Well, NaNoWrimo is officially over. Not only did I complete my word count goal at 80,856 words, I also finished the novel. Yes, it was hard, yes, it was tiring, (one night I stayed up until midnight) and yes, it was worth it (I think). But seriously, let’s be real here. No one, except really passionate (and slightly crazy people) would attempt to write this much in a month. So, if you achieved this insane goal, give yourself a pat on the back. You deserve it! Also, let me know in the comments how you did!
Okay, so now that NaNoWrimo is officially over, you know what that means. Editing. Endless hours of making your project better! Some people think editing is boring or difficult. Some people like it better than actually writing the book. I am here to tell you my stance on editing and give you some tips to help tackle this daunting task.
I kind of enjoy editing. It means that I get to share my work with other people and get constructive feedback on it. I very much enjoy this. Also, I don’t have to plot or decide what happens next. I just have to make what already happened better! So, without further adieu, on to the editing tips!
Tip number 1- Many people say to let your work sit for awhile. To take a break from it. I personally don’t do this very often but it seems to help a lot of other people, so if this is your style, go for it!
Tip number 2- Don’t delete huge scenes. I know, I know “That’s what the editing process is for!” you say. But don’t do it. Instead, copy and paste the large sections you want to take out to a different file. This way it is out of your manuscript but if you decide that what you wrote to replace it isn’t working, you can just paste it back. This way if you change your mind you will not have lost all that work!
Tip number 3- Research. Make sure the things that happen make sense. You know that big scene you wrote where the main character got stabbed? Is he bleeding to death? Research it to make sure your character could really loose that much blood and survive. Make sure it feels real.
Tip number 4- Make sure your writing stays in the same voice and tense the whole time. Sometimes, writers can make the mistake of slipping through the second person to the third person or past tense to present tense in the same story. Make sure this doesn’t happen!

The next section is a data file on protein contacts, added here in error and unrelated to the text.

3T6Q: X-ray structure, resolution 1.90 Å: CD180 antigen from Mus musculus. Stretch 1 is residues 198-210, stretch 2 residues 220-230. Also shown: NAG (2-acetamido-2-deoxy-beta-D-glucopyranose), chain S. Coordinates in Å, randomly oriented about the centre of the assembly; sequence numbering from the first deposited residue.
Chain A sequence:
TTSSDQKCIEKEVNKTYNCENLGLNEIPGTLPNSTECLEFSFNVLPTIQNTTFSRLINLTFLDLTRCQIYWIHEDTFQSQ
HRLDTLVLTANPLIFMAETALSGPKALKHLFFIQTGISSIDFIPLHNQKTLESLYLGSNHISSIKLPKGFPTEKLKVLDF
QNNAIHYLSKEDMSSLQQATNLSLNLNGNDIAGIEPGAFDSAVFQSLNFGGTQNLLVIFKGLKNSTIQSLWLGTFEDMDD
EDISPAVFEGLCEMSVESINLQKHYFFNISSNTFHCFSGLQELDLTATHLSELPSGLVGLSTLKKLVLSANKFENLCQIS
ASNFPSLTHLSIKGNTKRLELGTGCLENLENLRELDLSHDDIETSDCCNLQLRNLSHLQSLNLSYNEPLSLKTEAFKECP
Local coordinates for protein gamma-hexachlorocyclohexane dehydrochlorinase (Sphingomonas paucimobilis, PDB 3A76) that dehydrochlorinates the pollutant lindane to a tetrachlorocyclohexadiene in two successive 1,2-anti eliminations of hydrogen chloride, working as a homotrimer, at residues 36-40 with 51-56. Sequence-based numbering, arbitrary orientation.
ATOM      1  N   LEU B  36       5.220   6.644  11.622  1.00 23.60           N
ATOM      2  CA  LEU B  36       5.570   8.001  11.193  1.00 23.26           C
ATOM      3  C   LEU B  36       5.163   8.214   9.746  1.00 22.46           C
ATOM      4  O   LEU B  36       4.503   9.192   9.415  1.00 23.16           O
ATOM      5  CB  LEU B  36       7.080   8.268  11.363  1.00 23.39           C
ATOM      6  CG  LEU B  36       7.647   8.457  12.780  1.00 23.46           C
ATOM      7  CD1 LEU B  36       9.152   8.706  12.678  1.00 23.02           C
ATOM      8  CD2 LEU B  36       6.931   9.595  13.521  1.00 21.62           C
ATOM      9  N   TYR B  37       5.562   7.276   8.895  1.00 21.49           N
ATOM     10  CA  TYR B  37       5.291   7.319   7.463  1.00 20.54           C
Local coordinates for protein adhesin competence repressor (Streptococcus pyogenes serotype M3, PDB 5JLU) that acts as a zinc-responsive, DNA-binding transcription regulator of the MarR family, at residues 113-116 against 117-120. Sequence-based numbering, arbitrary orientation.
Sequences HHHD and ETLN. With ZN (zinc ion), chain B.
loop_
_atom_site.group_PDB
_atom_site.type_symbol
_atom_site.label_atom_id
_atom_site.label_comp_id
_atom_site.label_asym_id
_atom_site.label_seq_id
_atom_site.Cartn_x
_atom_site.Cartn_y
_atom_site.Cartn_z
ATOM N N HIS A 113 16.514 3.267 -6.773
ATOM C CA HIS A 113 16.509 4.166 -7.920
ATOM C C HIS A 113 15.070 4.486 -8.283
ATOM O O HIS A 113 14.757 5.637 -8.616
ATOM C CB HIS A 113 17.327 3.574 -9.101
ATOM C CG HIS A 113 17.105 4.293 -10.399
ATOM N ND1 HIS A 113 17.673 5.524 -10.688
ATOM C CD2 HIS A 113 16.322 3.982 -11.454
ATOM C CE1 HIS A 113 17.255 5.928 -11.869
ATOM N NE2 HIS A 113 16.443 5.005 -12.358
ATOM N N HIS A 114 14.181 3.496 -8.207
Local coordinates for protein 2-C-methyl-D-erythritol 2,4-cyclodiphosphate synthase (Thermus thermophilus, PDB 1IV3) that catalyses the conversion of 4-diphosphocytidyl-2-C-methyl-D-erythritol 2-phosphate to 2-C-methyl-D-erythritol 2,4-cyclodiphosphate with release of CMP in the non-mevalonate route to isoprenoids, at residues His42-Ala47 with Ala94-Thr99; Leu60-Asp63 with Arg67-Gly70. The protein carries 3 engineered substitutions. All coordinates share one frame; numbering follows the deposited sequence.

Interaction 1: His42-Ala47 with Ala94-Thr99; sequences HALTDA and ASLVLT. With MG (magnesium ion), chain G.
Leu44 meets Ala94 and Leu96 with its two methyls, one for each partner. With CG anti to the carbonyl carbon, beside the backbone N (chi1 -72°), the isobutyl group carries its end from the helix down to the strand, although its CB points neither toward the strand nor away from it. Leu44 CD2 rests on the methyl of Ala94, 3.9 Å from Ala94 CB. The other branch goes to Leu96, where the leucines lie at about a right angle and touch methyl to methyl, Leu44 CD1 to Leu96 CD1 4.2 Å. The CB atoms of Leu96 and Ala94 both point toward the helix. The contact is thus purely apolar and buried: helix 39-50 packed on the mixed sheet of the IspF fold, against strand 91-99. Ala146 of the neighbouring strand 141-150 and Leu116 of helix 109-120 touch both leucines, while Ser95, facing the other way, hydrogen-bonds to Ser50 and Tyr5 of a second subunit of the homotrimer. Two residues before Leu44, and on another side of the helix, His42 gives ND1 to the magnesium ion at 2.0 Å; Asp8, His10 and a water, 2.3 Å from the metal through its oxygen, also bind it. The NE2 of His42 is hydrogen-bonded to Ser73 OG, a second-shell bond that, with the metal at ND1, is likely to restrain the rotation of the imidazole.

Tip number 5- Be ruthless. Make every sentence fight for it’s place on your page. If something doesn’t need to be said, don’t say it. Maybe even take out characters. In the past, I’ve had to delete a really good character in the editing process. It hurts. A lot. But it has to be done.
Tip number 6- Have fun. Remember, if you’re not having fun writing the book, chances are, the readers won’t have fun reading it either.
Tip number 7- Read it out loud to yourself. This will give you the chance to hear how the sentences fit together. What flows and what doesn’t, where the incomplete sentences are, and when you have too many words describing that flower vase in the corner. Maybe your characters are speaking in too many incomplete sentences. Maybe you’ve over used the word ‘said’ (even though you shouldn’t under use it either).
Tip number 8- Look at character development. I was my editing my NaNoWrimo novel and I realized that one of my characters was acting way different than she was in the beginning. And I don’t know if that’s good or bad. Just make sure the character development makes sense and stays true to the character while they are being molded.
Tip number 9- If you don’t have a title yet, now is as good a time as any to find one! Think about what your book is about and try to emulate that in the title. Look to things your characters said, sentences in your novel, or an idea in it, for title possibilities. For instance, in both of my completed novels, the titles have come from things the character said. The title should also in some way reflect the ideas, concepts, and/or basic plot of the book. The reader should be able to pick it up and have a vague idea of what it is going to be about based on the title.
Tip number 10- Have fun! Don’t let the editing process drag you down. You can do this! I believe in you. And at the end of this you will have a clean, new book to do what you want with, whether it be sending it off to the publishers, or setting it on your bookshelf to be read only by you and a few of your closest friends and family. Whatever happens after, you will have the pride of knowing you completed a book. Your very own novel.